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Thomas Hardy Writing Dress

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Simon Gatrell

This new study provides fresh readings of Thomas Hardy’s work and illuminates the social and cultural history of dress in the nineteenth century. The book argues that Hardy had a more detailed and acute understanding of the importance of dress in forming and regulating personal identity and social relations than any other writer of his time. Structured thematically, it takes into account both nineteenth-century and modern theoretical approaches to the significance of what we wear.
The author gives an extended analysis of individual works by Hardy, showing, for example, that A Pair of Blue Eyes is central to the study of the function of clothing in the expression and perception of sexuality. The Hand of Ethelberta, The Mayor of Casterbridge, Tess of the d’Urbervilles and The Woodlanders are examined in order to show the extent to which dress obscures or reveals the nature of the self. Hardy’s other novels, as well as the short stories and poems, are used to confirm the centrality of dress and clothing in Hardy’s work. The book also raises issues such as the gendering of dress, cross-dressing, work clothes and working with clothes, dress and the environment, the symbolism of colour in clothes, and the dress conventions relating to death.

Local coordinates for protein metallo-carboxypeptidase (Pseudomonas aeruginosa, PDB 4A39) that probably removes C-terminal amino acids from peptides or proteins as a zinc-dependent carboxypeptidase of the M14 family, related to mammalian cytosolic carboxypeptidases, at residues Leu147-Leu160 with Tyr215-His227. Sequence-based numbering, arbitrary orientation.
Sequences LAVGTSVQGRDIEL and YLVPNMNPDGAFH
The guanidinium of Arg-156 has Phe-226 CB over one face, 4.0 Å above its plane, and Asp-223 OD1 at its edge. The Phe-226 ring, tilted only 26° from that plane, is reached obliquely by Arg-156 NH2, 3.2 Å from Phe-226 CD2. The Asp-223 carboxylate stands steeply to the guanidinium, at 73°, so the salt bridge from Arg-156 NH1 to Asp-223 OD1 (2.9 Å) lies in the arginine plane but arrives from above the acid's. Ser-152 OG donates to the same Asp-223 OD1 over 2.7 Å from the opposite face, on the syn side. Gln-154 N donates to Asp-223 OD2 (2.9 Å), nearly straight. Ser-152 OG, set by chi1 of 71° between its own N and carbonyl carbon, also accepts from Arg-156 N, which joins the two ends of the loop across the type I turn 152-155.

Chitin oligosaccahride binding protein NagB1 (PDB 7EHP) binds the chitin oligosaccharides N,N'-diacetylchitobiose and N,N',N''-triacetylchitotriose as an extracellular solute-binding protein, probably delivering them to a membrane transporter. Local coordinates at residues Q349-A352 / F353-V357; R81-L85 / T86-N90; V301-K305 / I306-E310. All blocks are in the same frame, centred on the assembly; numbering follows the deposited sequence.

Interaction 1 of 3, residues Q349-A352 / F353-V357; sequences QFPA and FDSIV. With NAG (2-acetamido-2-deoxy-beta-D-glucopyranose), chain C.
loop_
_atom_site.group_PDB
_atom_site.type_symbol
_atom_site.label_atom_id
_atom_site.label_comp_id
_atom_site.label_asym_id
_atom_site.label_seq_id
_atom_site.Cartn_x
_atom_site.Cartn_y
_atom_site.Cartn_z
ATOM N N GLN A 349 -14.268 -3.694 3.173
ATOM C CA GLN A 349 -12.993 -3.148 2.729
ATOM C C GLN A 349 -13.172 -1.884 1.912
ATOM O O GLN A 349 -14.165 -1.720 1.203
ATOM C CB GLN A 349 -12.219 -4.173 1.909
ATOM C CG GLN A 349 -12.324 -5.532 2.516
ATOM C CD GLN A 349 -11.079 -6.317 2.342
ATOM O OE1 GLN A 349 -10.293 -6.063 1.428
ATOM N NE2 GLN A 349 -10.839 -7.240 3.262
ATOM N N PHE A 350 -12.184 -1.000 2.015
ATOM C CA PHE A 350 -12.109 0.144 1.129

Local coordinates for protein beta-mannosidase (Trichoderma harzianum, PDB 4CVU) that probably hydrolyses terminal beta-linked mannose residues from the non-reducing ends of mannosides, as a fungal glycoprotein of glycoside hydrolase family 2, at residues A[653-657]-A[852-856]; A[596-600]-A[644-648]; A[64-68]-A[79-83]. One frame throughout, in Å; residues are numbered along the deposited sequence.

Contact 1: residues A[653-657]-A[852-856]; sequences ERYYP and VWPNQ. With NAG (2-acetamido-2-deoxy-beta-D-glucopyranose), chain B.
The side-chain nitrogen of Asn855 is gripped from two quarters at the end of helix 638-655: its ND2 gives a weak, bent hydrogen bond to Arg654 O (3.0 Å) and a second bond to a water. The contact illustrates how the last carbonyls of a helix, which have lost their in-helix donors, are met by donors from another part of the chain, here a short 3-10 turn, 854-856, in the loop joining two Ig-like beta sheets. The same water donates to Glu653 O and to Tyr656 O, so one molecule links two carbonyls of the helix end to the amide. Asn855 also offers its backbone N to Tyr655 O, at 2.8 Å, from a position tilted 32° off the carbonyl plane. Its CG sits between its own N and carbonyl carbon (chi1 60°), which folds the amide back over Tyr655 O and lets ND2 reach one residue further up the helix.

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Chapter 10 Clothing the World, the World and Clothing: The Return of the Native 213

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Chapter 10 Clothing the World, the World and Clothing: The Return of the Native From the beginning of The Return of the Native Hardy directs us to under- stand the novel’s sole environment, Egdon Heath, as more than the scene of the action; he proposes the heath as an agent in the novel, a personality – as a character, some have wished to go so far as to say. The metaphorical existence of the heath as a quasi-human entity begins as a face; the title of this first chapter, indeed, is ‘A face on which time makes but little impression’, and the conception is reinforced by sentences in the chapter itself: ‘The face of the heath by its mere complexion added half-an-hour to eve’ and a little later: ‘solitude seemed to look out of its countenance. It had a lonely face, suggesting tragical possibilities’. Further on in the chapter the metaphor changes from expressive face to dressed body: ‘Ever since the beginning of vegetation its soil had worn the same antique brown dress, the natural and invariable garment of the formation.’ Later in the novel we read of the heath’s ‘green or young-fern period’ and the firing of the ‘crimson heather to scarlet’, but the narrator makes it clear that these temporary brilliances are no more than adornments on the sur- face of the essential brown garment that unchangingly underlies f lower and frond, the perpetual dull clothing over the naked soil, a basic clothing, or an underclothing, which is fully...

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